The disruptive effect of Trump’s inconsistent embrace of the conservative side of the center-right/far right divide is evident in the poses that Texas Republicans have chosen to take toward his candidacy. Most visibly, Senator Ted Cruz, whom Trump vanquished in the presidential primary, has declined to endorse the GOP nominee – one of the few things he has in common with Speaker of the Texas House Joe Straus, who has (in a characteristically much less prominent way) declined to endorses Trump. At the other end of the Trump-support spectrum, Lt. Governor Dan Patrick, after vowing fealty in the primary to Ted Cruz, has nonetheless urged Republicans to vote for the less ideologically pure Trump in order to forestall Democratic gains in Texas. (Governor Greg Abbott has placed himself squarely in the middle – one of only a few times that one is likely to write that sentence – not eschewing the candidate, but doing little more than expressing light comity and heavy party loyalty.)
|I want Donald Trump to be elected president||43%||54%||35%|
|I don't want Hillary Clinton to be elected president||57%||46%||65%|
In more direct measures of the Trump-Tea Party relationship, polling shows that Tea Party identifiers in Texas – who largely support Patrick and Abbott by large margins – had not warmed to Trump as of June. Cruz led Trump 56%-26% among Tea Party identifiers in the pre-primary February 2016 University of Texas/Texas Tribune Poll. Tea Party tepidness toward Trump wasn't and still isn’t surprising, given that Cruz’s rise was part and parcel of the development of the Tea Party/dissident GOP faction in Texas. The timing of these numbers should qualify our view of just how fixed Tea Party views of Trump are – Trump had yet to be formally nominated, and the impact of Cruz's non-endorsement aren't registered in these numbers. Nonetheless, there is a strikingly suggestive evidence of Tea Party skepticism toward Trump in many results from the June University of Texas/Texas Politics Project Poll.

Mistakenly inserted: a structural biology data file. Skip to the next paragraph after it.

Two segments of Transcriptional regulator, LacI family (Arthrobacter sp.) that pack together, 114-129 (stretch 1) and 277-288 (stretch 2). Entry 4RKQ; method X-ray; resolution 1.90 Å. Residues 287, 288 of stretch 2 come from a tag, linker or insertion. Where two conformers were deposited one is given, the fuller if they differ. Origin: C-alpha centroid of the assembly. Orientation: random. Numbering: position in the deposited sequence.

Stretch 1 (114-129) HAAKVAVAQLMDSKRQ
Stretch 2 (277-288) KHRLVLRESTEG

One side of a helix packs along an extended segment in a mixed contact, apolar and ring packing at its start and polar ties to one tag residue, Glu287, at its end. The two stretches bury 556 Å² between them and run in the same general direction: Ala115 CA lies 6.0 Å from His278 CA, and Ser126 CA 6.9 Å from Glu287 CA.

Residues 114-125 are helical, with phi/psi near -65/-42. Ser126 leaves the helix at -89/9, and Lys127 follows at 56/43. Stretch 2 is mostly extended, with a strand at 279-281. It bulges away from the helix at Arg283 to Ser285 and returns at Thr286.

|Neither favorable nor unfavorable||4%||14%||13%|
|Don't know/no opinion||1%||1%||1%|
|1 - Extremely liberal||5%||2%||6%|
|4 - In the middle||10%||29%||31%|
|7 - Extremely conservative||27%||16%||6%|
|Haven't thought about it enough to have an opinion||6%||3%||5%|
|No one/Don't Know/Don't Remember||6%||4%||7%|
|Neither favorable nor unfavorable||7%||15%||20%|
|Don't know/no opinion||5%||1%||2%|
In Texas, this ambivalence towards Trump likely won’t sink him in the general election this November. Tea Party identifiers are skeptical of Trump, though they share in his dim view of the Republican Party – and many should be expected to vote for him by the time election season peaks. However gray the zone occupied by Trump in their eyes, Hillary Clinton remains a question of black and white for most, if not all, of them. The only public post-convention poll, the KTVT-CBS 11/Dixie Strategies Poll, with a sample of "1,018 likely voters across Texas who were contacted and surveyed over the phone" (the extent of the disclosure we could find from the sponsoring media outlet) on August 8-9, found Trump leading Clinton by 11 points, a three percentage point increase from the June University of Texas/Texas Tribune Poll.
But the moment the votes in the 2016 election are counted, we enter the 2018 statewide election cycle in Texas. Enterprising politicians and the political entrepreneurs that work in their orbit will be alert to gaining advantage from the 2016 positions taken by elected officials as we enter the next set of inter-GOP skirmishes. It wouldn’t necessarily be the first time that the political class chose collective amnesia over confronting unfortunate choices made during the presidential campaign. But as more and more people are recognizing, Donald Trump’s success in Republican primaries is best understood as an effect of the attitudes and mood of the party, not its cause. This is particularly true in Texas, where raging against government and the establishment, including that of your own party, predate Trump’s rise – and will certainly continue beyond his decline.